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Spy fiction at its best
on March 25, 2015
“In only three days, five politically active Libyan exiles vanished from the face of the earth” in different countries around the globe. Thus opens The Cairo Affair, a complex, multilayered spy novel featuring a young American couple, Sophie and Emmett Kohl — a mid-ranked diplomat and his wife of twenty years, a housewife, recently relocated from Cairo to Budapest. Somehow, the Kohls are connected to the disappearance of those five Libyans. Therein lies the tale.
With consummate skill, Olen Steinhauer relates the tale of Sophie and Emmett through a mind-bending series of chapters, alternating from the point of view of one of the principal characters to another: Sophie and four men, all intelligence agents, who play major roles in her slowly growing understanding of how her life and that of her husband are linked to the Libyans. It’s a masterful display of plotting, not always fully unpredictable but nonetheless surprising to the very end. The action moves from Cairo to Budapest to Germany and the Libyan desert.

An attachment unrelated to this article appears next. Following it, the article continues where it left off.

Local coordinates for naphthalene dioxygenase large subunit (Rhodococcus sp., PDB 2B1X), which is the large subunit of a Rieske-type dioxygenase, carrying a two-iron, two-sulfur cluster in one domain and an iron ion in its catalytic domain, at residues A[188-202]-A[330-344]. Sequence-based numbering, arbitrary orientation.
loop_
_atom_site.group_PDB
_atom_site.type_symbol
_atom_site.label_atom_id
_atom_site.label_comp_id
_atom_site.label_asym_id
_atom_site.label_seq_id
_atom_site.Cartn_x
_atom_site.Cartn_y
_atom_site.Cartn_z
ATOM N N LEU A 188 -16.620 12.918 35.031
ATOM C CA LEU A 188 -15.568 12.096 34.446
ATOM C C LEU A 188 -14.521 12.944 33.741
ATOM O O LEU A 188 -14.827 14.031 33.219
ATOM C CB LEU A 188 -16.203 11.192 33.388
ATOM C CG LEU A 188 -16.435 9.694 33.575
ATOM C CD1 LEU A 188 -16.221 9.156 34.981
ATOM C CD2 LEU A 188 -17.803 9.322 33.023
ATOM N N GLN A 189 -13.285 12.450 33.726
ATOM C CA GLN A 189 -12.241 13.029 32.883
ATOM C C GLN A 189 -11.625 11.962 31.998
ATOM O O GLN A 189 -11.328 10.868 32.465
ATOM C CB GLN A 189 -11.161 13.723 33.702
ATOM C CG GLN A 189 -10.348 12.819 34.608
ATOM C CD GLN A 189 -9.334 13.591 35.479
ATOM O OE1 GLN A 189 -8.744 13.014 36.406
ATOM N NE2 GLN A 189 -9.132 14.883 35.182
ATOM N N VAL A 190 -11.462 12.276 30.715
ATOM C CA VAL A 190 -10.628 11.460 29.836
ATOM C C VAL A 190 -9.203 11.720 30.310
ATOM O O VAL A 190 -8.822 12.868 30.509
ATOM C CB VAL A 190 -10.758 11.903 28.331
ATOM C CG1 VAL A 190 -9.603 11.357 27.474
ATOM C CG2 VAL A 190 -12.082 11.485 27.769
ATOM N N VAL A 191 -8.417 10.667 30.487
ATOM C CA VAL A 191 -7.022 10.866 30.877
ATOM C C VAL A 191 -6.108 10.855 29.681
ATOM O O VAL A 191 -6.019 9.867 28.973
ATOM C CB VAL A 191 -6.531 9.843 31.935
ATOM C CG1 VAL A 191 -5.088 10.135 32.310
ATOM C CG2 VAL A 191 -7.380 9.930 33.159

This is spy fiction at its best.
The Cairo Affair is the ninth of Olen Steinhauer’s ten spy novels. He began his career with a brilliant five-book cycle of thrillers set in a fictional Eastern European country that artfully portrayed a society under Communism, with one novel for each of the five decades starting with the 1940s. (You can find reviews of all five on this blog.) Later, he wrote a trilogy of best-selling stories featuring Milo Weaver of the CIA, which top reviewers ranked with John Le Carre’s classic spy novels as the best in the genre.